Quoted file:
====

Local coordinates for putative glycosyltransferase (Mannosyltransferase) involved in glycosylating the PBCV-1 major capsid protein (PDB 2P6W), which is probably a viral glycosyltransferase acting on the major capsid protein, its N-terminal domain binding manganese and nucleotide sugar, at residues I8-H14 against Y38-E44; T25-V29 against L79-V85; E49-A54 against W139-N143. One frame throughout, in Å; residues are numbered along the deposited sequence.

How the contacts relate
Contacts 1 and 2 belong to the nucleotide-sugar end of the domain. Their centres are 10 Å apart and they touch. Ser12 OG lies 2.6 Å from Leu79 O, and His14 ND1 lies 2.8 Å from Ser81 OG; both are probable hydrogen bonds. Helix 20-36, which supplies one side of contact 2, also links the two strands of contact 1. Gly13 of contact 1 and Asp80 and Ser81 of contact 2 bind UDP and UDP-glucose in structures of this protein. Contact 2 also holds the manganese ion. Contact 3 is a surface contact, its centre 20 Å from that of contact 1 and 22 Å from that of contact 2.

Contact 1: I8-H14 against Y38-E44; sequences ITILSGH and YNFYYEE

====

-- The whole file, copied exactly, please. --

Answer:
Local coordinates for putative glycosyltransferase (Mannosyltransferase) involved in glycosylating the PBCV-1 major capsid protein (PDB 2P6W), which is probably a viral glycosyltransferase acting on the major capsid protein, its N-terminal domain binding manganese and nucleotide sugar, at residues I8-H14 against Y38-E44; T25-V29 against L79-V85; E49-A54 against W139-N143. One frame throughout, in Å; residues are numbered along the deposited sequence.

How the contacts relate
Contacts 1 and 2 belong to the nucleotide-sugar end of the domain. Their centres are 10 Å apart and they touch. Ser12 OG lies 2.6 Å from Leu79 O, and His14 ND1 lies 2.8 Å from Ser81 OG; both are probable hydrogen bonds. Helix 20-36, which supplies one side of contact 2, also links the two strands of contact 1. Gly13 of contact 1 and Asp80 and Ser81 of contact 2 bind UDP and UDP-glucose in structures of this protein. Contact 2 also holds the manganese ion. Contact 3 is a surface contact, its centre 20 Å from that of contact 1 and 22 Å from that of contact 2.

Contact 1: I8-H14 against Y38-E44; sequences ITILSGH and YNFYYEE